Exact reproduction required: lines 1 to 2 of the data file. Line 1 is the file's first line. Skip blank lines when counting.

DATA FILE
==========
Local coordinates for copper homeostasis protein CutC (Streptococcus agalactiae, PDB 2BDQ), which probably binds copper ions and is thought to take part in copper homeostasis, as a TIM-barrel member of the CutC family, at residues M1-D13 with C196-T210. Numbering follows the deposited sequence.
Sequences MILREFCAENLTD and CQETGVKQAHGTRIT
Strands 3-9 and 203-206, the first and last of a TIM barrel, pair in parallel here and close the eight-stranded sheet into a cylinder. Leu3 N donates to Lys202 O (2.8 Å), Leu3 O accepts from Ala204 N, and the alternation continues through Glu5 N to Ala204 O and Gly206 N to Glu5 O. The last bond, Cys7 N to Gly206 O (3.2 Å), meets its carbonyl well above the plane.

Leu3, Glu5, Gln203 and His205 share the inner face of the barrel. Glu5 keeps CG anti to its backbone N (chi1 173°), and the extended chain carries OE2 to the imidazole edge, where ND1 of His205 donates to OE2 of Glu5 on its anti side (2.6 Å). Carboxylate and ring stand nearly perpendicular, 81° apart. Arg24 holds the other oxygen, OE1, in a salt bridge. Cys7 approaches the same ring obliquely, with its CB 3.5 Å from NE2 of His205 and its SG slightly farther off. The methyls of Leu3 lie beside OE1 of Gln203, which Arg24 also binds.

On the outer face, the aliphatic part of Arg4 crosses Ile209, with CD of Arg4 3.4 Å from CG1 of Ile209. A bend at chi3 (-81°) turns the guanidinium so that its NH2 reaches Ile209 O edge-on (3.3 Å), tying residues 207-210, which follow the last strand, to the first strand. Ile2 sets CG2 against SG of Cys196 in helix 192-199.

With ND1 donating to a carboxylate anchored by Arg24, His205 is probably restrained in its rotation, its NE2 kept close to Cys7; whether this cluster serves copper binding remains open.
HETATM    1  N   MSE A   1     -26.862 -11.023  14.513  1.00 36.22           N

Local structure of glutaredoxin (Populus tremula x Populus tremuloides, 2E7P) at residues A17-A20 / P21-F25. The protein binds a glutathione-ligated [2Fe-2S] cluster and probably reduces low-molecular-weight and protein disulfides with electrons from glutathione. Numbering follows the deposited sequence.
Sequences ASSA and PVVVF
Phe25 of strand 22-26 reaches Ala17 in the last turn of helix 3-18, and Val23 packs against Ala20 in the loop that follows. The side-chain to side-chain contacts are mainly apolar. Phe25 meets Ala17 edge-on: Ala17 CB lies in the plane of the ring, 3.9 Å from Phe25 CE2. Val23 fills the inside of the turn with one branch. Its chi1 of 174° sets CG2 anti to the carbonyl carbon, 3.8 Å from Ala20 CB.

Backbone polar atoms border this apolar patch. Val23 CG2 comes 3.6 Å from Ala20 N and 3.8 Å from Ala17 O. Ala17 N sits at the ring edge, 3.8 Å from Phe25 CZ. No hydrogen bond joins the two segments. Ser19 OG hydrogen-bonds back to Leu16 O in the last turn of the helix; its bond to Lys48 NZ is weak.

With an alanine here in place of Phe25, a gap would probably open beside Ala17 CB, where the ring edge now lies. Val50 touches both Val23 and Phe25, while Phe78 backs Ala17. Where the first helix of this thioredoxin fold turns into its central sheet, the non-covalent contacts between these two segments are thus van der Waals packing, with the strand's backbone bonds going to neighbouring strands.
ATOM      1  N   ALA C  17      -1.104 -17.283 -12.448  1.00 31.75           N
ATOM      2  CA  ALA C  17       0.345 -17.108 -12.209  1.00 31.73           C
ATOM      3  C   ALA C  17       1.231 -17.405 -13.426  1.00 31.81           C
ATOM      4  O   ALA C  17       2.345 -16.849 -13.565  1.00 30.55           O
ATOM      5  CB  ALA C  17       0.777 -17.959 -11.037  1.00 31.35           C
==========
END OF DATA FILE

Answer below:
Local coordinates for copper homeostasis protein CutC (Streptococcus agalactiae, PDB 2BDQ), which probably binds copper ions and is thought to take part in copper homeostasis, as a TIM-barrel member of the CutC family, at residues M1-D13 with C196-T210. Numbering follows the deposited sequence.
Sequences MILREFCAENLTD and CQETGVKQAHGTRIT